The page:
• Once the intersection has been found, I take a few more samples around it through binary search, to find the exact reflection point more precisely. (The image below is without binary search.)
  • The reflection fades into the fog with distance. This way the ray never needs to go further than a few meters. This fits the world of Blightbound, which is basically always foggy.

The result of these combined is that we get pretty precise reflections. This costs us 37 samples along a distance of at most 3.2 meters (so we never reflect anything that’s further away than that from the reflecting surface).

Any remaining imperfects become entirely unnoticeable since blur and normal maps are often used in Blightbound, masking any artefacts even further.

A challenge when implementing SSR is what to do with a ray that passes behind an object. Since our basic hit-check is simply whether the previous sample was in front of an object and the next one is behind an object, a ray that should pass behind an object is instead detected as hitting that object. That’s unintended and the result is that objects are smeared out beyond their edges, producing pretty ugly and weird artefacts. To solve this we ignore a hit if the ray dives too far behind an object in one step. This reduces the smearing considerably, but the ray might not hit anything else after, resulting in a ray that doesn’t find an object to reflect. In Blightbound we can solve this quite elegantly by simply using the level’s fog colour for such failed rays.


By default, SSR produces these kinds of vertical smears. Assuming objects have a limited thickness reduces this problem greatly, but adds other artefacts, like holes in reflections of tilted objects.

This brings us to an important issue in any SSR implementation: what to do with rays that don’t hit anything? A ray might fly off the screen without having found an object, or it might even fly towards the camera. Since we can only reflect what we see, SSR can’t reflect the backs of objects and definitely can’t reflect anything behind the camera. A common solution is to have a static reflection cubemap as a fallback. This cubemap needs to be generated for each area so that the reflection makes sense somewhat, even if it isn’t very precise. However, since the world of Blightbound is so foggy I didn’t need to implement anything like that and can just fall back to the fog colour of the area, as set by an artist.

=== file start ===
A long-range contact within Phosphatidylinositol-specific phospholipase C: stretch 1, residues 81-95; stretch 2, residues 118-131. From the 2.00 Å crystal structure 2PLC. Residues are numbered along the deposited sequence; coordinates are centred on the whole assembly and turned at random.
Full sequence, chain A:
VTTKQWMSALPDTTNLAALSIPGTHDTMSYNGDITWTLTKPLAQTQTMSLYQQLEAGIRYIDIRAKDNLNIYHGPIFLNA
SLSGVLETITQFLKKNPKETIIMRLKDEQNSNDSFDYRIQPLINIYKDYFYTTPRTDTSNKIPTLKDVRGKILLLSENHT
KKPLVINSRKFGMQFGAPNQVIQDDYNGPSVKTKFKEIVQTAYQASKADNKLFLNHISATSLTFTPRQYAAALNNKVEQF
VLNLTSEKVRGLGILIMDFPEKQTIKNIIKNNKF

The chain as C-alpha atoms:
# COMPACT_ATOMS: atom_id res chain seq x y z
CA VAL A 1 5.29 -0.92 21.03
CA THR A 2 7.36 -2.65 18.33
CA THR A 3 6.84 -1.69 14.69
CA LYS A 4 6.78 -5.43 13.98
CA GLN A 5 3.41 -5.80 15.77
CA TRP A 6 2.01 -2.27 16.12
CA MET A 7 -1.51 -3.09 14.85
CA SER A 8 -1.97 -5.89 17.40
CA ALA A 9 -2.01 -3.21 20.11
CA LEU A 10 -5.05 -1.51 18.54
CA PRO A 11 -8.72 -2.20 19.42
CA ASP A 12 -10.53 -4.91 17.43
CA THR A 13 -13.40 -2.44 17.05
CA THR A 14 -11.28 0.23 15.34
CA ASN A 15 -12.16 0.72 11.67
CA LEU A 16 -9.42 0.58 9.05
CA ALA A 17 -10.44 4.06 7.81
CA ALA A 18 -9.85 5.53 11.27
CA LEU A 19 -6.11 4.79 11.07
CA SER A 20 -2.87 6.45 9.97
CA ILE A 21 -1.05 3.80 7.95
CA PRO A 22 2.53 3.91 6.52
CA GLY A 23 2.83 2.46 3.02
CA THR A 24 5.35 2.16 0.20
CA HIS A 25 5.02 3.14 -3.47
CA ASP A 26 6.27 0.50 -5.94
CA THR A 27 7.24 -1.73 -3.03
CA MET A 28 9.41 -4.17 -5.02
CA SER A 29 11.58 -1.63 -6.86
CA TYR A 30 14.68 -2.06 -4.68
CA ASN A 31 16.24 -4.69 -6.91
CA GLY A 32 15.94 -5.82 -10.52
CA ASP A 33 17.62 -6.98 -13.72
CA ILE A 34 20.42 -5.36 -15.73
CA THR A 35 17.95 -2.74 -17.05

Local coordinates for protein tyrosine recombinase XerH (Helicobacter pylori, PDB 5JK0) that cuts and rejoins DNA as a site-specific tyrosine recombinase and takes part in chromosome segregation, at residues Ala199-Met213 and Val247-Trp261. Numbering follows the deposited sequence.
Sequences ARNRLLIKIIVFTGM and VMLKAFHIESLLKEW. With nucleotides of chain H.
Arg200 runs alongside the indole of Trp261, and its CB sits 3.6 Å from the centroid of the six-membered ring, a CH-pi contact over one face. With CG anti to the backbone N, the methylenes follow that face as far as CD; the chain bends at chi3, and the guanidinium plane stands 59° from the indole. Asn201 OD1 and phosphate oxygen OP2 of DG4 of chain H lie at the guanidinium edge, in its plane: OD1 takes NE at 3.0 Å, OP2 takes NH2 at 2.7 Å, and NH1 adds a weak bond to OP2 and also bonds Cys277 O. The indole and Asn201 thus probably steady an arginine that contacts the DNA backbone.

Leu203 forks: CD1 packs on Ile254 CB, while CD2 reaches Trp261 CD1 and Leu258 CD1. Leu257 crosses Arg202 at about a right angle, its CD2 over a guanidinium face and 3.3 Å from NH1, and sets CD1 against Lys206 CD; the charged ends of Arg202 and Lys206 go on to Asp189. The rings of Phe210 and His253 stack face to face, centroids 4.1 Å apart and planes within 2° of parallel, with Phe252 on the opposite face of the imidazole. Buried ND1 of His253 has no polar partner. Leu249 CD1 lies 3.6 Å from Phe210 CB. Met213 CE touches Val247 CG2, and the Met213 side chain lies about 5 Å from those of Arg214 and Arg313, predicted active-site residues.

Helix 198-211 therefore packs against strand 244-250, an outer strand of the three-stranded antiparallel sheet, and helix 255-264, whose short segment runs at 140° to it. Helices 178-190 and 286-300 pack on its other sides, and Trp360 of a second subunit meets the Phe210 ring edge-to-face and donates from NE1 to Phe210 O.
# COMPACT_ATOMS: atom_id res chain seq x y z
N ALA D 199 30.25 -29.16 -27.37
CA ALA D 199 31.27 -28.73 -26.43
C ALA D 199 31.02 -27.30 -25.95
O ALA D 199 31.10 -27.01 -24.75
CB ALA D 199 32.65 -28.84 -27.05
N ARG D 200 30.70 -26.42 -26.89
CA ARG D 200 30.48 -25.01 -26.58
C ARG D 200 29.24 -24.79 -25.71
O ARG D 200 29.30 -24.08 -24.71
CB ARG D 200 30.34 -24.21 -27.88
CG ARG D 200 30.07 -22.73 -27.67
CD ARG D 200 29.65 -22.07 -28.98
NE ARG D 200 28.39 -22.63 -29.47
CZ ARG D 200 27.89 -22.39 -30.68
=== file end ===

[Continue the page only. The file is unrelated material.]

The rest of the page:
The final topic I would like to discuss regarding SSR is graphics quality settings. On PC users expect to be able to tweak graphics quality and since SSR eats quite a lot of performance, it makes sense to offer an option to turn it off. However, what to do with the reflecting objects when there’s no SSR? I think the most elegant solution is to switch to static cubemaps when SSR is turned off. Static cubemaps cost very little performance and you at least get some kind of reflection, even if not an accurate and dynamic one.

However, due to a lack of time that’s not what I did in Blightbound. It turned out that just leaving out the reflections altogether looks quite okay in all the spots where we use reflections. The puddles simply become dark and that’s it.

For reference, here’s the shader code of my SSR implementation. This code can’t be copied into an engine directly, since it’s dependent on the right render-textures and matrices and such from the engine. However, for reference when implementing your own version of SSR I expect this might be useful.

SSR is a fun technique to implement. The basics are pretty easy, and real-time reflections are a very cool effect to see. As I’ve shown in this post, the real trick in SSR is how to work around all the weird limitations inherent in this technique. I’m really happy with how slick the reflections ended up looking in Blightbound and I really enjoyed implementing SSR into our engine.

For more blogposts on development of Blightbound, Awesomenauts, Swords & Soldiers, Cello Fortress, Proun, procedural music, my cello album and any of the other stuff I work on, check my dev blog at www.joostvandongen.com.